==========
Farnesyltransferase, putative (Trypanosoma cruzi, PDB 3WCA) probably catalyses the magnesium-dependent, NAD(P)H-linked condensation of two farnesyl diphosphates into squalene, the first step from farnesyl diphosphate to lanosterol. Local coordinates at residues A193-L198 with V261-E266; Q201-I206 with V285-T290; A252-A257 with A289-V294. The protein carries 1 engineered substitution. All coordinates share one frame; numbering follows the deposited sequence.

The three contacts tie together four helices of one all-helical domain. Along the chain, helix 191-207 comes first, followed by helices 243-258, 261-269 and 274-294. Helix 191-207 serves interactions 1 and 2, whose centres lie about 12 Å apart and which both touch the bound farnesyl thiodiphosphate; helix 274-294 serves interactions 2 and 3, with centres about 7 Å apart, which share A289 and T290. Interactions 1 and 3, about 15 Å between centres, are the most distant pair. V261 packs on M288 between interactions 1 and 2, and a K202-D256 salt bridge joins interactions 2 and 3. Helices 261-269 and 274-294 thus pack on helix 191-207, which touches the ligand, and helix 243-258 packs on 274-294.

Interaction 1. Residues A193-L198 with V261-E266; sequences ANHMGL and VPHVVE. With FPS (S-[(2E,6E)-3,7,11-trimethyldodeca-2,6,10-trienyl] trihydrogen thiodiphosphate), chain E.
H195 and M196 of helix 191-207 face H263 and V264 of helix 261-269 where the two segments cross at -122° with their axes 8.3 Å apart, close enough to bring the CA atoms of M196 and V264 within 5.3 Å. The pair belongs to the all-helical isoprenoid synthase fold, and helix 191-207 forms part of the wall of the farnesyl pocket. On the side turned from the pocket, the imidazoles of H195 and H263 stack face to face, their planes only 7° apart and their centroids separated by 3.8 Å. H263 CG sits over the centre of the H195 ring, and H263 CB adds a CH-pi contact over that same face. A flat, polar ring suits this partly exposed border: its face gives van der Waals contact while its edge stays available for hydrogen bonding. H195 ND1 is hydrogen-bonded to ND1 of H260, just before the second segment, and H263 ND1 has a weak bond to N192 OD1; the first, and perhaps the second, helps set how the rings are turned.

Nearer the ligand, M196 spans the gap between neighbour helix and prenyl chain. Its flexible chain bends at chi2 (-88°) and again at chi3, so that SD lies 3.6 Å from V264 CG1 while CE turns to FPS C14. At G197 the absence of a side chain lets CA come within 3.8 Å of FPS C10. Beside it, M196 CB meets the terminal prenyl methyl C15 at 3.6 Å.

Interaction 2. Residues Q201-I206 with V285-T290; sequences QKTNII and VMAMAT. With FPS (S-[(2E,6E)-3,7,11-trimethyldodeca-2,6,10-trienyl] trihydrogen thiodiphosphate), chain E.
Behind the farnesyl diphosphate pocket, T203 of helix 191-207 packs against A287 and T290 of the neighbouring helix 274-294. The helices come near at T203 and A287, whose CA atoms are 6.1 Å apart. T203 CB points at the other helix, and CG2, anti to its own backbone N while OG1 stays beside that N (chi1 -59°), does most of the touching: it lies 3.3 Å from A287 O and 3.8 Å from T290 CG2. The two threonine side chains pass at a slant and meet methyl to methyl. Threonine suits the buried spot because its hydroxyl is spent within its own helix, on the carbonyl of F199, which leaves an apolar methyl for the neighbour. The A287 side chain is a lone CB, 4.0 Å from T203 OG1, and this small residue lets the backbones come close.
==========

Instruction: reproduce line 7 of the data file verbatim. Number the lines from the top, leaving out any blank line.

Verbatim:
Behind the farnesyl diphosphate pocket, T203 of helix 191-207 packs against A287 and T290 of the neighbouring helix 274-294. The helices come near at T203 and A287, whose CA atoms are 6.1 Å apart. T203 CB points at the other helix, and CG2, anti to its own backbone N while OG1 stays beside that N (chi1 -59°), does most of the touching: it lies 3.3 Å from A287 O and 3.8 Å from T290 CG2. The two threonine side chains pass at a slant and meet methyl to methyl. Threonine suits the buried spot because its hydroxyl is spent within its own helix, on the carbonyl of F199, which leaves an apolar methyl for the neighbour. The A287 side chain is a lone CB, 4.0 Å from T203 OG1, and this small residue lets the backbones come close.